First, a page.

An inquiry into the running of a battalion while it was under the command of Colonel Tim Collins has been described as farcical by the father of a soldier who died while serving under him.
Lt Col Tim Collins: Commanded barracks where soldier apparently killed himself
The inquiry announced by the MoD on Friday centres partly on an ongoing inquiry into the apparent suicide of 18-year-old Paul Cochrane at Drumaad barracks in Northern Ireland in 2001.
It will look into issues of the command culture, discipline and could, in theory, trigger another full-blown investigation.
Northern Ireland-born Colonel Collins, 43, was commanding officer of the regiment at the time.
The colonel is also being investigated after allegations were made by an American officer about his treatment of Iraqi civilians and prisoners of war.
The MoD stressed the two inquiries were unrelated and would be conducted separately.
A spokesman said: "We can confirm that a further internal investigation will be conducted to examine the military environment that existed within 1 Royal Irish during the period leading up to Ranger Cochrane's death."
However, the dead soldier's father, Billy Cochrane, said he had no confidence in the inquiry.
"It will be another internal inquiry by officers into officers," he said.
"Nothing will come out of it. It is all farcical."
Mr Cochrane said there was no evidence that the colonel had given his son a difficult time and called for any inquiry to be a public one.
"They have decided to hold an inquiry into Tim Collins after only three days, and yet Paul had been dead nearly two years and they have refused to release one document about him."
An Ulster Unionist MP said he feared the Collins issue may obscure the suicide investigation.
"The Cochrane family are clearly entitled to answers to their very valid questions," said Jeffrey Donaldson.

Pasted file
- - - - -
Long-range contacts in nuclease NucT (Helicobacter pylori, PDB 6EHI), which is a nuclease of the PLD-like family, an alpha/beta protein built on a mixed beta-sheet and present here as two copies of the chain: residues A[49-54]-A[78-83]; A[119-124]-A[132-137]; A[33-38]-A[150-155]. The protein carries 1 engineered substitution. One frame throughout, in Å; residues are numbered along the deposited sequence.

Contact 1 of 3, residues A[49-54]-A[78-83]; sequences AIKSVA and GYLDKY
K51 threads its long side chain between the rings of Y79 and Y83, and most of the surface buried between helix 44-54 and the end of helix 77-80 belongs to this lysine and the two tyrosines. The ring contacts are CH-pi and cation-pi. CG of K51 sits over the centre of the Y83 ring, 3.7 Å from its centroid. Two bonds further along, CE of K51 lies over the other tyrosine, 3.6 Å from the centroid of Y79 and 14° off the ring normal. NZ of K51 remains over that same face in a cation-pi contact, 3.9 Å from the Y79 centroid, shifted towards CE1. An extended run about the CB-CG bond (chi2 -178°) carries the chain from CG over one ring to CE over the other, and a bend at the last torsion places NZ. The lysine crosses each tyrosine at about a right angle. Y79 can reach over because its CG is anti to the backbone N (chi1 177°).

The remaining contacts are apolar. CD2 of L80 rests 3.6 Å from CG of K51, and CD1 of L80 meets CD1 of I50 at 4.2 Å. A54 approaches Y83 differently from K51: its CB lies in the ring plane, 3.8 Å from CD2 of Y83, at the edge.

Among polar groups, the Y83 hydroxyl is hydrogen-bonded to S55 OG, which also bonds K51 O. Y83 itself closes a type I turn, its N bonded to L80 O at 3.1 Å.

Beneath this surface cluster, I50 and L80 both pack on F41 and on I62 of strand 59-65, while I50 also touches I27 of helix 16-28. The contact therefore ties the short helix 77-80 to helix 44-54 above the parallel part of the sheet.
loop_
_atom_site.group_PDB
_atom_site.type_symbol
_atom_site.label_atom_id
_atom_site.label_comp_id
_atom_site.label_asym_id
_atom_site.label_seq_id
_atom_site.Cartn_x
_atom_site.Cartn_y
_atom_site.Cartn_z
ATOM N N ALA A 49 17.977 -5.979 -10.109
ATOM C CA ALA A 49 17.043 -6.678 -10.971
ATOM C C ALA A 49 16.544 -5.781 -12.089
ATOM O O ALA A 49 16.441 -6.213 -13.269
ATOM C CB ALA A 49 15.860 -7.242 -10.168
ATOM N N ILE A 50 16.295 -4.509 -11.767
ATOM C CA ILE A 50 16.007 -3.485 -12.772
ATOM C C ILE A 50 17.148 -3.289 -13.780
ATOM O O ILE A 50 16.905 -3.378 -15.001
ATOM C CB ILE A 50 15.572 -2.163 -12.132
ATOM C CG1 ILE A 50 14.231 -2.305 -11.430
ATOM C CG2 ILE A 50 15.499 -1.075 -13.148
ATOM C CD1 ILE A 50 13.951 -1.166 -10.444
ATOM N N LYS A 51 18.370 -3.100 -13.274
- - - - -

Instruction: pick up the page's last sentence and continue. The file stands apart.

"I am concerned there are others with an agenda who are perhaps using this situation, using the allegations made by the American officer in Iraq to discredit a man of whom they are quite frankly jealous, to discredit a regiment for whom I think they have other designs."
Colonel Collins, who won wide praise for a rousing speech to his troops on the eve of the fighting, has been accused of breaking the rules of conduct during the conflict in Iraq.
He said he was confident of being cleared by the war conduct investigation, sparked by allegations made by an American officer.
He said he was astonished by the allegations and remained confident his "good name would be
The Iraqi man at the centre of the allegations, Ayoub Yousif Naser, told the Times newspaper he was struck by the colonel and that he and his son were then made to face a wall.
He is reported to have said he heard the officer give the order to fire before he saw other troops approach with bandages to treat their wounds.
Mr Naser, who was a member of Saddam Hussein's Baath Party, has not made any allegations against the colonel.
If found guilty of the allegations Colonel Collins could face disciplinary action or even expulsion from the Army.
Colonel Collins won praise for his speech to the troops from Prince Charles and President George W Bush is understood to have requested a copy for the wall of the Oval Office.